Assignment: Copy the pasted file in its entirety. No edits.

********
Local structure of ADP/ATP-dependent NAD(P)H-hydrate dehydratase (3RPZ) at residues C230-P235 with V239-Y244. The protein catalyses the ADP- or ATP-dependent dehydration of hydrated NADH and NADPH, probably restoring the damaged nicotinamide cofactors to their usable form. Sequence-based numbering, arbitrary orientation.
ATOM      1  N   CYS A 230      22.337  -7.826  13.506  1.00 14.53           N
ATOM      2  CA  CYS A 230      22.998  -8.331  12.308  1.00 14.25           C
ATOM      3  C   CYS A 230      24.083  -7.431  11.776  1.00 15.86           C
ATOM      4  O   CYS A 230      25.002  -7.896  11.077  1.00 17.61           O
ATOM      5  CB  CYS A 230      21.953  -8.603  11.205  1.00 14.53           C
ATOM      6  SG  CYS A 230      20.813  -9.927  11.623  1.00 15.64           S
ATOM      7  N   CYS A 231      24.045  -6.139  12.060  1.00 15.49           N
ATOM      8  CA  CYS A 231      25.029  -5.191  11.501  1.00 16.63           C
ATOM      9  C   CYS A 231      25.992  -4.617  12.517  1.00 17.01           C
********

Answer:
Local structure of ADP/ATP-dependent NAD(P)H-hydrate dehydratase (3RPZ) at residues C230-P235 with V239-Y244. The protein catalyses the ADP- or ATP-dependent dehydration of hydrated NADH and NADPH, probably restoring the damaged nicotinamide cofactors to their usable form. Sequence-based numbering, arbitrary orientation.
ATOM      1  N   CYS A 230      22.337  -7.826  13.506  1.00 14.53           N
ATOM      2  CA  CYS A 230      22.998  -8.331  12.308  1.00 14.25           C
ATOM      3  C   CYS A 230      24.083  -7.431  11.776  1.00 15.86           C
ATOM      4  O   CYS A 230      25.002  -7.896  11.077  1.00 17.61           O
ATOM      5  CB  CYS A 230      21.953  -8.603  11.205  1.00 14.53           C
ATOM      6  SG  CYS A 230      20.813  -9.927  11.623  1.00 15.64           S
ATOM      7  N   CYS A 231      24.045  -6.139  12.060  1.00 15.49           N
ATOM      8  CA  CYS A 231      25.029  -5.191  11.501  1.00 16.63           C
ATOM      9  C   CYS A 231      25.992  -4.617  12.517  1.00 17.01           C